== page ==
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Commissioners blow it 

Credit:  by Dale Bohren, Casper Journal, www.casperjournal.com 7 September 2010 ~~

I supported wind towers on the former Texaco Refinery. For one thing, the property belongs to somebody and I believe people or companies should be able to use their property as they wish as long as it doesn’t adversely affect their neighbors. Wind towers on a former refinery site seem logical. And residents of the area no doubt knew their property was in the neighborhood of a former refinery property when they purchased it.

But Stan Mundy, whose property abuts the former refinery, claims the county violated their own setback requirements and steamrolled him in their haste to site the towers. Mundy has been vocal– very vocal—-about the setback.

Now he wants to ask the County Board of Equalization, which is composed of three county commissioners, for consideration to lower his property taxes. He says the proximity of the towers to his house impacts his property value.

Look at the photo on the front page of today’s Casper Journal. What is the first thing you honestly see? For me it is the wind towers. Then I see a tractor and a horse trailer. He talks about some dangers and noise with respect to the towers and told me, “Nobody is going to want to buy my place to live there.”

The commissioners set a date for property tax hearings. But Mundy could not make that date because his daughter was graduating from boot camp in South Carolina. The expense of hiring a court reporter for a second hearing was cited as one reason the hearing would not be rescheduled.

A recording of the Natrona County Commissioners in August discussing Mundy’s pending tax hearing reveals a nearly unanimous willingness to deny his request for apparently another reason. Mundy has clearly been a pain in the commissioner’s neck. (You can hear the recording at http://trib.com)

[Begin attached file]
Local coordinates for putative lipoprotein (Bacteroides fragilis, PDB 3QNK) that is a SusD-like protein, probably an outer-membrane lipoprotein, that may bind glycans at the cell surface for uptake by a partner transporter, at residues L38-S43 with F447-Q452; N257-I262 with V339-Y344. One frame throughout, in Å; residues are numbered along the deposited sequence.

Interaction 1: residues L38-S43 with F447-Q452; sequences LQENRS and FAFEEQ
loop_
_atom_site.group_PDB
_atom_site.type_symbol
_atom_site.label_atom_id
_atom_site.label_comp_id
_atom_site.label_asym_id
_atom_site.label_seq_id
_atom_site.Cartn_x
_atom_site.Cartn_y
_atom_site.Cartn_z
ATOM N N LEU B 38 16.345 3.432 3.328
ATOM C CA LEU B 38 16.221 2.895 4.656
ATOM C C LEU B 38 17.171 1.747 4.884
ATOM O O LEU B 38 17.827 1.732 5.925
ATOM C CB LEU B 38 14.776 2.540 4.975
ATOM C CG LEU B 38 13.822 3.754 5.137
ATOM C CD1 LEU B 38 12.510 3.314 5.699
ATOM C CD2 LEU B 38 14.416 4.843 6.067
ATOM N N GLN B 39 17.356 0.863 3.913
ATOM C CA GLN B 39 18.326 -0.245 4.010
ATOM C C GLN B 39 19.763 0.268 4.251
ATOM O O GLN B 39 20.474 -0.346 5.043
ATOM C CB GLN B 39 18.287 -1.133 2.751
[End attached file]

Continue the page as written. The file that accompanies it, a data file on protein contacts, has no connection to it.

Commissioner Barb Peryam called Mundy “that son of a bitch” on the recording. This is only mildly shocking. We are all human. And as Commissioner Peryam points out when asked by the Casper Journal about her comments (Commissioner threatened critic, page 1 of today’s Journal), frustrations mount. So do pressures from a myriad of other things. Life is just like that. We all experience it. We all know it. While it might bother some, we probably all understand it.

But it is not an excuse for bad behavior.

The part of this story that bothers me is the threat to use code enforcement against a critic; and that nearly every commissioner laughed about it. I do not believe the commission as a whole would do that. And there are a number of angles to each commissioner’s perspective on this.

But listen to the tape for yourself. You will clearly hear the county employees responding to their bosses. They will, as they should, do what is asked of them by their employer(s).

Code enforcement is a very serious thing. It is necessary to keep me from impacting you negatively; and hopefully you from impacting me negatively. But code enforcement should be honorable. Even a whiff of its use as a tool of vengeance by anyone, elected or not, taints the process. It is inexcusable. It is no laughing matter.

I do not know if Mundy’s assertions are true. But it doesn’t matter either way. If there is any question about any aspect of the wind tower placement, including property tax adjustments, he should receive a fair hearing. It is the only way future placements of wind towers can be made without questions of abuse. Every property owner deserves that, even critics of the Natrona County Commission.

Like him or not and favor wind towers or not, Mundy, deserves a fair property tax hearing. The recording makes you wonder if he can get one.

Source:  by Dale Bohren, Casper Journal, www.casperjournal.com 7 September 2010

This article is the work of the source indicated. Any opinions expressed in it are not necessarily those of National Wind Watch.

The copyright of this article resides with the author or publisher indicated. As part of its noncommercial educational effort to present the environmental, social, scientific, and economic issues of large-scale wind power development to a global audience seeking such information, National Wind Watch endeavors to observe “fair use” as provided for in section 107 of U.S. Copyright Law and similar “fair dealing” provisions of the copyright laws of other nations. Send requests to excerpt, general inquiries, and comments via e-mail.

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